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Ken Edwards: Ceramics and his Legacy in San Antonio Palopó

I remember when I first met Ken Edwards; we were shooting a documentary on the Multicolor Palopó ceramics workshop in San Antonio Palopó, Lake Atitlán. Since Ken Edwards introduced the ceramics to San Antonio Palopó I had to meet him, so I had an interview arranged with him through Richard Edwards who owns the Hotel Nuestro Sueño, best place to stay in the village if I may add. Anyways, I had a list of four or five questions. I never saw coming that only answering the first question would trigger a fascinating story of a 91-year-old man that with his spirit of adventure and his art contributed and benefit an entire community, all without taking credit.

We prepared the interview in his workshop, the same place where he currently lives in. I remember first asking him; what had brought him to San Antonio Palopó and how he perceived the significant progress he had accomplished in the community, he replied – “We didn’t want to help anyone, I mean I am happy that we did, but our main reason with my wife was that we wanted to have another adventure, we were both master potters, and I am an adventurer! So, before I came to Guatemala I went to Tonalá, Jalisco (Mexico) where I rented a little and humble house since I like to live poorly, I spent three years in Tonalá where I became a bullfighter, imagine that! Three years fighting bulls, you cannot imagine how much fun that is, anyways, unlike others I didn’t go there and gathered everyone and said: I have a million dollars and I am a revolutionary I can change everything! No, I got there as an outsider and like a little mouse I started getting involved with the community and the artisans. However I do take credit for one thing, almost unique; I had enough sense to admire and respect tradition I was born so far away from tradition that I was coming from the outside and I can adapt with tradition, I studied what tradition is, how it works and how great it is, and how honorably indispensable tradition is, without tradition it would be a nation of salvages, a country of chaos. Tradition is absolutely essential".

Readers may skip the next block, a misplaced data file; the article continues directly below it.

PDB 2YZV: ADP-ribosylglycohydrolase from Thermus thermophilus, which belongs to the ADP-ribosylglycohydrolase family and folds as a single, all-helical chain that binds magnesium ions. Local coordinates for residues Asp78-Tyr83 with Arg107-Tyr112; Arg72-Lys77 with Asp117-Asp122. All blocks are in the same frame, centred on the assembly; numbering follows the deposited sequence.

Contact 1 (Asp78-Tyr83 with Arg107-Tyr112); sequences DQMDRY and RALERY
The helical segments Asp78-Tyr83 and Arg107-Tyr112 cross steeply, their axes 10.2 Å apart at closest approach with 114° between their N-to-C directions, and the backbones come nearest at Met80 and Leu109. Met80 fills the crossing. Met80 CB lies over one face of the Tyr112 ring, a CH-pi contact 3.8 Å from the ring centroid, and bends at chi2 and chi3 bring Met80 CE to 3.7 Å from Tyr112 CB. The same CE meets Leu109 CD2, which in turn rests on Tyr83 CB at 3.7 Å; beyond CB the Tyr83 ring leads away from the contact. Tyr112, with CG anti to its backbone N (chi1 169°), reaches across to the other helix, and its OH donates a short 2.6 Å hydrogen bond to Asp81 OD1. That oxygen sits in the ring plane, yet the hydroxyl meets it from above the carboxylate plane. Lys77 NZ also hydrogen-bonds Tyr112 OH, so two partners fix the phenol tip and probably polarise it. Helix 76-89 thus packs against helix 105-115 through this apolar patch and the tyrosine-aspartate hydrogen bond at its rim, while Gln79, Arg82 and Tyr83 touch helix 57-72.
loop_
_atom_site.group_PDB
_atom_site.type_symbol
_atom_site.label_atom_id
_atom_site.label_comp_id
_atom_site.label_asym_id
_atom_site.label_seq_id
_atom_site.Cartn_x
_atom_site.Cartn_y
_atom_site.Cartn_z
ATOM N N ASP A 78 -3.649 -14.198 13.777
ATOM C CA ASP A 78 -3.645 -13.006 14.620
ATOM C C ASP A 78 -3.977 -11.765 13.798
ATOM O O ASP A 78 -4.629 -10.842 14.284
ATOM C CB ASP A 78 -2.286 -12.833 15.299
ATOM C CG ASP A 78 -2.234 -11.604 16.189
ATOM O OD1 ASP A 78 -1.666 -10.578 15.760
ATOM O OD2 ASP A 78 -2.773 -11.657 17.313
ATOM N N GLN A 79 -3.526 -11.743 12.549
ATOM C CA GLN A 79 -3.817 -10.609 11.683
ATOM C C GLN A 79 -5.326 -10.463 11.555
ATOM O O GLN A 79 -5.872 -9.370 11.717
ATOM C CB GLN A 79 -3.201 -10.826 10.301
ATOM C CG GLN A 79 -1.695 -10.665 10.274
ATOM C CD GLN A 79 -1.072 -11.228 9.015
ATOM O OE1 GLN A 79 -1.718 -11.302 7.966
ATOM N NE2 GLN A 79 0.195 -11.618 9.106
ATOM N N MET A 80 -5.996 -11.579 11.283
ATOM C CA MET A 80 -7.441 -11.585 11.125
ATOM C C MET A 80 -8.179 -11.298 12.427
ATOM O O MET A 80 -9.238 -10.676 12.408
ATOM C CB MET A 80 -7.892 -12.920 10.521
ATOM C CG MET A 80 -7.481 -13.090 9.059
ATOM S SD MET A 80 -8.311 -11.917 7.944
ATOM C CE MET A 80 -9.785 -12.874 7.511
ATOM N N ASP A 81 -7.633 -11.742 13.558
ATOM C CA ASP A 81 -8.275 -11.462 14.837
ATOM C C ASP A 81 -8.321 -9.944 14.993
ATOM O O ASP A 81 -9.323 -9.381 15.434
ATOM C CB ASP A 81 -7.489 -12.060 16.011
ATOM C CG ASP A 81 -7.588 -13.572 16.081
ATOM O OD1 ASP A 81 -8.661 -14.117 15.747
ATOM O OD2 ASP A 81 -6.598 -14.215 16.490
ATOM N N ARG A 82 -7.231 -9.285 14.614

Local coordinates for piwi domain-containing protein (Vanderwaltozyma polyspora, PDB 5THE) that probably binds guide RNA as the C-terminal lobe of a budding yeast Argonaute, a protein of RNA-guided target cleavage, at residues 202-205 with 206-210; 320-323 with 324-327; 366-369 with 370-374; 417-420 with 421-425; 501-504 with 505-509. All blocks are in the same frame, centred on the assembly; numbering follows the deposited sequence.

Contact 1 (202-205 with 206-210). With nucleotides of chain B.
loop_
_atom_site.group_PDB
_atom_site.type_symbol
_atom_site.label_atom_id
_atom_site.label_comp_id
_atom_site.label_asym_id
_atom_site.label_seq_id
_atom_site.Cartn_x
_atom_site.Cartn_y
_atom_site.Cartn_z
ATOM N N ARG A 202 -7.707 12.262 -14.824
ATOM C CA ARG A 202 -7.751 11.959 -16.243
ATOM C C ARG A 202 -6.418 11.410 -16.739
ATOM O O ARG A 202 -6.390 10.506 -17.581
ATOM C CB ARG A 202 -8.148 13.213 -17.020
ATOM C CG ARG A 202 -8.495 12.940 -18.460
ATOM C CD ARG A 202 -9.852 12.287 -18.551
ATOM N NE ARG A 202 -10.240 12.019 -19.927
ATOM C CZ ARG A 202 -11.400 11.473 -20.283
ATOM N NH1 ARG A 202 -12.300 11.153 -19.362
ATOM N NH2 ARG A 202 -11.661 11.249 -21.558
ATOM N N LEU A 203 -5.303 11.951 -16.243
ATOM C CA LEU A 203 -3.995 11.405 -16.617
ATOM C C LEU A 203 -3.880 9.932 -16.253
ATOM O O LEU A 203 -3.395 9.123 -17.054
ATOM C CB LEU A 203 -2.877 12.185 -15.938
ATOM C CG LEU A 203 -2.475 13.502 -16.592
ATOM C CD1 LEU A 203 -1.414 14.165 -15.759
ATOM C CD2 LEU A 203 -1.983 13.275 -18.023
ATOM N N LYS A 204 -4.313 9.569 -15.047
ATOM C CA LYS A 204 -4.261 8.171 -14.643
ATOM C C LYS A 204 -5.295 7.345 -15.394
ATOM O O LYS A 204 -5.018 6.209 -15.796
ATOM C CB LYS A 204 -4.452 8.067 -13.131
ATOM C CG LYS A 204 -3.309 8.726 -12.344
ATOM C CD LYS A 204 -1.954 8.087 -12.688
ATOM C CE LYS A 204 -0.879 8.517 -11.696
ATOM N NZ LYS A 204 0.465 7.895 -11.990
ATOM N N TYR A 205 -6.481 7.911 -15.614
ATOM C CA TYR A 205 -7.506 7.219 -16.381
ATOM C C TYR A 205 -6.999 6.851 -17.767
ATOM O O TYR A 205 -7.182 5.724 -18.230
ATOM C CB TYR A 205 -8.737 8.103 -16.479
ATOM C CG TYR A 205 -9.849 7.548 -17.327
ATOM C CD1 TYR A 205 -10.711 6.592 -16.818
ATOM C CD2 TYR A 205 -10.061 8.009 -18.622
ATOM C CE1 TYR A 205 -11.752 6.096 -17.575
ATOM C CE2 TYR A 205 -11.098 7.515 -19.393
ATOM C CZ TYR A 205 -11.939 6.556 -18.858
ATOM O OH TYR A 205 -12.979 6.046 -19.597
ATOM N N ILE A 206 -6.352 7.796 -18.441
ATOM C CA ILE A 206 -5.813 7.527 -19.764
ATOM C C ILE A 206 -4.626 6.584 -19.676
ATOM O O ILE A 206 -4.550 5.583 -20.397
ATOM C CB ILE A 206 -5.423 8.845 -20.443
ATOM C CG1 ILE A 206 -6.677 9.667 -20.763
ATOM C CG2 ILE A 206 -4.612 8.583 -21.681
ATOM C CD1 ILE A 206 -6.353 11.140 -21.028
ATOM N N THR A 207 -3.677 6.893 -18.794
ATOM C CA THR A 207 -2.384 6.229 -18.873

“I don’t really give a damn about credit artistically or otherwise” 
 

Before Ken came to Guatemala he first lived in México were he discovered that his sculpture combined with the traditional decoration of Tonalá was the best he had seen. He decided to build an oven and started working with local artisans, he would design for the decorators, he wanted to give credit to the decorators so he would sign with his initials “K.E” and since most of the painters where illiterate, every painter designed a small animal so that they could do with a brush real fast, this little animal would represent their signature. This had completely revolutionized art and the economy; in the village it had a great impact, people would ask for the specific design of one of the artisans to the point that it became almost impossible for Ken to relate each artisan with the signature each one had.

It was way different when he came to San Antonio Palopó, because they had neither the habit much less the practice of ceramics, decorating or painting, but he described and knew Guatemala was clay rich and the Maya were color geniuses, and emphasized on how we was a critic.

So when he moved to San Antonio Palopó he noticed most young men didn’t have a job or didn’t went to school so he decided to teach a few of them, those who were curious for what he did and wanted to learn from him, this was favorable for him since it resulted easier to teach the artisans in San Antonio Palopó who knew nothing, because he believes it takes twice the time to unlearn something and then learn it the correct way. He introduced change while respecting their traditions, by doing it their way, respecting their heritage, still he introduced changes as small as he could.
 

“Money doesn’t stick to me, it slips”
 

He found out they had incredible learning abilities, beyond what he had witnessed in Mexico, they learned how to work his oven in no time and very few people learned and know how to do it in Tonalá. Their painting skills developed in an out standing way he was shocked by the patience and discipline the artisans demonstrated day by day. 
 

“How can you cope with people that are smarter than you are?”
 

With the passage of time, the commitment, effort and practice that they put into the ceramics they had acquired the capacity to run their own workshops, Ken advised and empowered them to open their own workshops, today the ceramics of San Antonio Palopó, Lake Atitlán, is recognized worldwide thanks to him and his teachings and benefits many local families.

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